GP/LP dynamics

Through the tech reset a fundamental chasm between how VCs and many LPs thought about the market emerged, as clearly evidenced by the broad as clearly evidenced by the broad use tagline “now’s the best time to invest” amongst the VCs and the simultaneous retraction from the asset class by LPs.

For many LPs, the fact that entry valuations were low, many of the biggest successes historically having been seeded during downturns and the best vintages typically being those deployed in these periods, did not counter the forces they were looking at: massive repricing of existing portfolios, the denominator effect, the end of ZIRP and importantly a loss of trust in VCs.

To bridge this chasm, the tech reset became a period of recalibration and realignment between LPs and VCs where the two had to rediscover how they believe VC companies should be funded, grown and exited and how funds should be raised, deployed and returned.

Let’s venture back in time and see what some of Europe’s leading VCs said back in the beginning of the tech reset.

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My take is you can only control what you can control. And I think it’s the biggest cause of stress and anxiety. To try to control these things which are completely outside of your purview.

Tom Wilson

I have been kind of wanting a little bit of a correction for some time. We were going into FOMO land in 2021. And that’s precisely what happened in 2000. And it wasn’t just high value VC investments. It was major corporations buying companies that had little substance. It had gone crazy. And so a correction is useful, however, we must be prepared for the consequences.

Chris Wade
Isomer Capital

Now let’s venture back in time to the days where the tech reset had only just started to become apparent. Take a listen to what Shmuel Chafets, Oliver Holle, Jimmy Fussing, Lindsay Sharma and Kemper Ahl had to say when asked how they read the market and how one should react as a VC:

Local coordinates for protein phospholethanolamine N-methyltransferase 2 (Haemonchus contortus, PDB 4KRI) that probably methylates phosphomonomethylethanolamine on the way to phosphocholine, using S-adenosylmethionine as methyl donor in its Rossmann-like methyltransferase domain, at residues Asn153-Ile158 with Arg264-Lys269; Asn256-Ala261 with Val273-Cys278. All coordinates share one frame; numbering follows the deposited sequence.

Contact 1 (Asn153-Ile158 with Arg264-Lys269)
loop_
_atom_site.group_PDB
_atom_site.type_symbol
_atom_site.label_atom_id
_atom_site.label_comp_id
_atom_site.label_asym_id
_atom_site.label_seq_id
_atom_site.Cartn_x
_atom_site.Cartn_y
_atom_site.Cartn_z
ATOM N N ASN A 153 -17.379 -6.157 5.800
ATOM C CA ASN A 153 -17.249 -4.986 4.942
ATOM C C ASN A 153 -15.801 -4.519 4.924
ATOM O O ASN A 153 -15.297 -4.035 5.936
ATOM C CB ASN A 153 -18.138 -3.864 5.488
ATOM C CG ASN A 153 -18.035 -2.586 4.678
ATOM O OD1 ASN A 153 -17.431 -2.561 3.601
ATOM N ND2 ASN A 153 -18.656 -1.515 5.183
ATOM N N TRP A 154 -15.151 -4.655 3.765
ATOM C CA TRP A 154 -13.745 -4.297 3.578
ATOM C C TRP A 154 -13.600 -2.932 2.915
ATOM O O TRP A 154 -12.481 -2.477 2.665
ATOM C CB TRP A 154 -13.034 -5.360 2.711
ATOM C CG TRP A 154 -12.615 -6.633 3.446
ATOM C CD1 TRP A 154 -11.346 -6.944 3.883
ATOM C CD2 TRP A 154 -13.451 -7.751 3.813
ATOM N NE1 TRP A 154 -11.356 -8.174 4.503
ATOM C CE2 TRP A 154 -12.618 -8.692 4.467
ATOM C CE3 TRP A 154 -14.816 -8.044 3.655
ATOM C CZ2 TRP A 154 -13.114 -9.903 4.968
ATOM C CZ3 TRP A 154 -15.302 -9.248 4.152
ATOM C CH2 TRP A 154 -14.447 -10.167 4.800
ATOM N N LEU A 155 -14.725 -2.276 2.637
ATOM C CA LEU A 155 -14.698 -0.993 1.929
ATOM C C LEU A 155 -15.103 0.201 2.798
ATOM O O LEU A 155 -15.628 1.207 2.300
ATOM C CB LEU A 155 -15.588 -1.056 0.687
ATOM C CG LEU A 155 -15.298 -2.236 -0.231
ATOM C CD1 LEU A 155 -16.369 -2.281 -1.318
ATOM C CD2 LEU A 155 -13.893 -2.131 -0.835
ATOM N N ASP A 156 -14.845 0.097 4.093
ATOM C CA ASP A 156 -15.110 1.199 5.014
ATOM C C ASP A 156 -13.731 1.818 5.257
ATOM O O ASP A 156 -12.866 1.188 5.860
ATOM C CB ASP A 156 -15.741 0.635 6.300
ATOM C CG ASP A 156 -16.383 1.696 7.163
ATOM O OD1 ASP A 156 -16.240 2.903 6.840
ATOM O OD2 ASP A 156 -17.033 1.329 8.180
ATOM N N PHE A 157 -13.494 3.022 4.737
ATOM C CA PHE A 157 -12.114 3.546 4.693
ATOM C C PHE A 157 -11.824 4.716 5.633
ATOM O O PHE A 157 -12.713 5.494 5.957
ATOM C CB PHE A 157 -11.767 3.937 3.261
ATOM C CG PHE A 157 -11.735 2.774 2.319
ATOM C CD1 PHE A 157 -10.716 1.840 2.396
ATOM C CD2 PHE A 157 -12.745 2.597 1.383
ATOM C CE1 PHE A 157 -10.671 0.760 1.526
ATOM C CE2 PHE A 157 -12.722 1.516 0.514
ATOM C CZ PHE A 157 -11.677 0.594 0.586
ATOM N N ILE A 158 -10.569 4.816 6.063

First of all, you should panic. Because it’s very hard to anticipate what’s going to happen. And there is the obvious advice in a crisis. Amidst crisis, the conventional wisdom of safeguarding capital and adhering to standard protocols prevails in the advice circulated. And you should raise when you can. The advice I’ve been trying to give people is to be responsibly aggressive.

Shmuel Chafets
Target Global

What I’ve seen in the past, is that it’s always the same. So first of all, tech always reacts faster than the rest. So we are always early and then much more dramatic. Our bounces up and down are much bigger than the regular economy. So that’s happening as we speak. But what I’m also keep seeing is that the US is much faster and much more brutal in and direction than Europe. So now I’m dialing out of Austria and nobody in the tech ecosystem has seen it yet. Everybody is talking about it, but it’s all still very comfortable. I was on the West Coast a few weeks ago and that was a very, very different atmosphere. So it’s coming.

Oliver Holle

I think it’s time to buckle up right? And extend runway and so on. But the best companies are also created now, right?

Jimmy Fussing

We’re preparing for what we expect to be a very robust market for secondaries as companies, fund managers and stakeholders broadly across the venture ecosystem begin to seek liquidity in alternative formats.

Lindsay Sharma
Industry Ventures
Kemper Ahl
Industry Ventures

And to wrap up this time journey, let’s go to November 2023 and hear how Fred Destin of Stride reflects on the tech reset:

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A return to prudent practices

The tech reset prompted a swift and necessary return to core business fundamentals, compelling managers to (in some cases somewhat suddenly) prioritise margins and profitability over unchecked growth. VCs would soon encourage founders to focus on key markets that show resilient demand and growth potential even in the more conservative economic climate that had arisen. Runway extension moved to the forefront of strategic considerations and retainment of core talent became exceedingly important.